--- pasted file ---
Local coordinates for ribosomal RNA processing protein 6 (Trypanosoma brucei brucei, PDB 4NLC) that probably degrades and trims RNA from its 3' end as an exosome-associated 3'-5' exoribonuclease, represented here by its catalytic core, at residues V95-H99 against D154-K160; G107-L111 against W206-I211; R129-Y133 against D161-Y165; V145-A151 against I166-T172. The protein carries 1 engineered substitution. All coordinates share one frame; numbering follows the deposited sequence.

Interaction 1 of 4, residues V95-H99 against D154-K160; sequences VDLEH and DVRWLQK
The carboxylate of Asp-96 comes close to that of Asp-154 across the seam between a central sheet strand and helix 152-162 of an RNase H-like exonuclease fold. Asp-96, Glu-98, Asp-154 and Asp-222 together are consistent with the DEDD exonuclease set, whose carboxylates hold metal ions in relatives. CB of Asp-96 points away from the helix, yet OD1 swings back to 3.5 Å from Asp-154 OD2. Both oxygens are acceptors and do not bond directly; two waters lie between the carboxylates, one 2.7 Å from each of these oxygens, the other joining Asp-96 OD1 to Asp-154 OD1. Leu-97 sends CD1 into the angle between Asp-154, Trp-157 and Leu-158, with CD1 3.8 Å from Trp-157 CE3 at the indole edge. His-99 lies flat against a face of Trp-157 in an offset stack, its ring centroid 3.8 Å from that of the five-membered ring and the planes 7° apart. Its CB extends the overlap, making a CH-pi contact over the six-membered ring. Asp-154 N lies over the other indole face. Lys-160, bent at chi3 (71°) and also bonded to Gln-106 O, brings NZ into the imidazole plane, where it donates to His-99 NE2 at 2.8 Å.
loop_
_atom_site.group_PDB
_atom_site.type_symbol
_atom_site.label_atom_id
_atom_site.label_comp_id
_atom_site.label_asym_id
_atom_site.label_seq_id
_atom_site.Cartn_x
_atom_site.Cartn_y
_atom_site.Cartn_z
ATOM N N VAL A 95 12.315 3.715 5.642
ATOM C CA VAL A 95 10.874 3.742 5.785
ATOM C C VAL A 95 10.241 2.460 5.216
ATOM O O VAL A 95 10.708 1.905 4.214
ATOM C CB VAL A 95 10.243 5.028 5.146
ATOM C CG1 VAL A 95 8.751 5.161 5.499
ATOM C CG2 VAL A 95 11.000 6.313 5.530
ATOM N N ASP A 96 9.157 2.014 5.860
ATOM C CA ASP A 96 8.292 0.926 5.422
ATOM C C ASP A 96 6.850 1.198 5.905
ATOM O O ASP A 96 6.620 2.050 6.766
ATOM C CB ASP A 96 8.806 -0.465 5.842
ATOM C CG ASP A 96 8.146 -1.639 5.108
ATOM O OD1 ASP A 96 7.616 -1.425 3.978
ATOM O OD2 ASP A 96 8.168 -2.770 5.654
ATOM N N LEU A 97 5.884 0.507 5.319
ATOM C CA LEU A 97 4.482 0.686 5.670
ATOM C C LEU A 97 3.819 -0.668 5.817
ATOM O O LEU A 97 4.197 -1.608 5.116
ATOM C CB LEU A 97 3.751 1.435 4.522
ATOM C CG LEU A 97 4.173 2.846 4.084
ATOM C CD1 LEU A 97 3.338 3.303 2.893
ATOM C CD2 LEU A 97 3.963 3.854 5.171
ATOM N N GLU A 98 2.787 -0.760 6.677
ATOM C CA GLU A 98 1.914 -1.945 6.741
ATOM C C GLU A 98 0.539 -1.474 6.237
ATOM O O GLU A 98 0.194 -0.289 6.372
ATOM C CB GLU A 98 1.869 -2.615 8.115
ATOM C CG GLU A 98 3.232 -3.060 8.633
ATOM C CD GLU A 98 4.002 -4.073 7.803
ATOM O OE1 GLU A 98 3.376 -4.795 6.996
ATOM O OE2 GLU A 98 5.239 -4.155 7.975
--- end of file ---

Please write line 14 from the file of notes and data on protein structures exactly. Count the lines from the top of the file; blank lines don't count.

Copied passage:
ATOM N N VAL A 95 12.315 3.715 5.642